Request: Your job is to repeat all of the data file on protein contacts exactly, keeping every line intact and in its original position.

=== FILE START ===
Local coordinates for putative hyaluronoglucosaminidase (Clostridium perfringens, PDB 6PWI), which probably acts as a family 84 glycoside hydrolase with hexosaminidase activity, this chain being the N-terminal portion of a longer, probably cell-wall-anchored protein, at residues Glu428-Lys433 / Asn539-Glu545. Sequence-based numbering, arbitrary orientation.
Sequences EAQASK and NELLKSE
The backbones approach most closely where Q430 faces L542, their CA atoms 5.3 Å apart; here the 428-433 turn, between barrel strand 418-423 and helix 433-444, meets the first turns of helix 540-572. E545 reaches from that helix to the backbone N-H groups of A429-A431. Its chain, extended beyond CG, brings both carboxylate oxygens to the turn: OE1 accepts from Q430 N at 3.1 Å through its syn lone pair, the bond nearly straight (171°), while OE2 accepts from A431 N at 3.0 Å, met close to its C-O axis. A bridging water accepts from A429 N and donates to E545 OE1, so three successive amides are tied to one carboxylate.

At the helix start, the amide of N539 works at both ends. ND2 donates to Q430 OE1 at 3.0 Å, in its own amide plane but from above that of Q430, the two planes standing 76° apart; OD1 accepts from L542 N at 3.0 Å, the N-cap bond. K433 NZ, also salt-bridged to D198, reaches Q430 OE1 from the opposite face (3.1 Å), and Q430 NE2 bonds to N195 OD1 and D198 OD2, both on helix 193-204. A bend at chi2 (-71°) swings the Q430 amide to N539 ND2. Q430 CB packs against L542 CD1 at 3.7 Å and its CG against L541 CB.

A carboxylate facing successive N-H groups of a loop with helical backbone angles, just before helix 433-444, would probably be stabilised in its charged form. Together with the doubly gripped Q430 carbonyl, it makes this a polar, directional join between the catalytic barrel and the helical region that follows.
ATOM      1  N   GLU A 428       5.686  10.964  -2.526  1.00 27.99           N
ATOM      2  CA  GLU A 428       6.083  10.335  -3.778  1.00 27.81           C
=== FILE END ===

Local coordinates for putative hyaluronoglucosaminidase (Clostridium perfringens, PDB 6PWI), which probably acts as a family 84 glycoside hydrolase with hexosaminidase activity, this chain being the N-terminal portion of a longer, probably cell-wall-anchored protein, at residues Glu428-Lys433 / Asn539-Glu545. Sequence-based numbering, arbitrary orientation.
Sequences EAQASK and NELLKSE
The backbones approach most closely where Q430 faces L542, their CA atoms 5.3 Å apart; here the 428-433 turn, between barrel strand 418-423 and helix 433-444, meets the first turns of helix 540-572. E545 reaches from that helix to the backbone N-H groups of A429-A431. Its chain, extended beyond CG, brings both carboxylate oxygens to the turn: OE1 accepts from Q430 N at 3.1 Å through its syn lone pair, the bond nearly straight (171°), while OE2 accepts from A431 N at 3.0 Å, met close to its C-O axis. A bridging water accepts from A429 N and donates to E545 OE1, so three successive amides are tied to one carboxylate.

At the helix start, the amide of N539 works at both ends. ND2 donates to Q430 OE1 at 3.0 Å, in its own amide plane but from above that of Q430, the two planes standing 76° apart; OD1 accepts from L542 N at 3.0 Å, the N-cap bond. K433 NZ, also salt-bridged to D198, reaches Q430 OE1 from the opposite face (3.1 Å), and Q430 NE2 bonds to N195 OD1 and D198 OD2, both on helix 193-204. A bend at chi2 (-71°) swings the Q430 amide to N539 ND2. Q430 CB packs against L542 CD1 at 3.7 Å and its CG against L541 CB.

A carboxylate facing successive N-H groups of a loop with helical backbone angles, just before helix 433-444, would probably be stabilised in its charged form. Together with the doubly gripped Q430 carbonyl, it makes this a polar, directional join between the catalytic barrel and the helical region that follows.
ATOM      1  N   GLU A 428       5.686  10.964  -2.526  1.00 27.99           N
ATOM      2  CA  GLU A 428       6.083  10.335  -3.778  1.00 27.81           C